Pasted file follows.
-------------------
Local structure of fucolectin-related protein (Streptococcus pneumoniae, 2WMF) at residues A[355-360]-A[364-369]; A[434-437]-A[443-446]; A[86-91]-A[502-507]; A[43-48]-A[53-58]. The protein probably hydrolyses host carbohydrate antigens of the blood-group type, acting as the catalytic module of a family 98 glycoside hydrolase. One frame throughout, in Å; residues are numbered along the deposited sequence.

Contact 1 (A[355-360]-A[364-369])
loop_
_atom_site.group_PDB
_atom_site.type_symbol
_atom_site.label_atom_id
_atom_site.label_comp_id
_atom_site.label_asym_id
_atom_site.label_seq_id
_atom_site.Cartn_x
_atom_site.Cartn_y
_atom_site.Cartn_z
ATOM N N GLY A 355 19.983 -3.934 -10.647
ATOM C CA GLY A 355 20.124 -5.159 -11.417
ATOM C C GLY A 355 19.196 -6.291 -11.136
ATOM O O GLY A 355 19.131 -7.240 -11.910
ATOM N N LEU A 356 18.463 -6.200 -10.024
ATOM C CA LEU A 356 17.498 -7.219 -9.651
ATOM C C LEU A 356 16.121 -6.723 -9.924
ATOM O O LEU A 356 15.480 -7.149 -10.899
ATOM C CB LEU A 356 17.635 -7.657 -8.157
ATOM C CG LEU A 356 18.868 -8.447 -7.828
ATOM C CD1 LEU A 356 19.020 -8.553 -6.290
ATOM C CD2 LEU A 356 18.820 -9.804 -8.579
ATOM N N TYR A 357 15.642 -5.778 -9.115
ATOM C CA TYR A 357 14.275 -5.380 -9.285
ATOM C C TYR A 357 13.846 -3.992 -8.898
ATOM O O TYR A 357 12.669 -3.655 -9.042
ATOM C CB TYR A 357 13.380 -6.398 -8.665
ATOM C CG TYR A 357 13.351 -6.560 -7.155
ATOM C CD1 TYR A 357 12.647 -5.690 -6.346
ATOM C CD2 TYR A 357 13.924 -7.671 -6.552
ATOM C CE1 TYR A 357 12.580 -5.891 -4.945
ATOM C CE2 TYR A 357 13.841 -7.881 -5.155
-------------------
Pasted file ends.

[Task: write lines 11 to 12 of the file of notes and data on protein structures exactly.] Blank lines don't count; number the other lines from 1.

_atom_site.Cartn_y
_atom_site.Cartn_z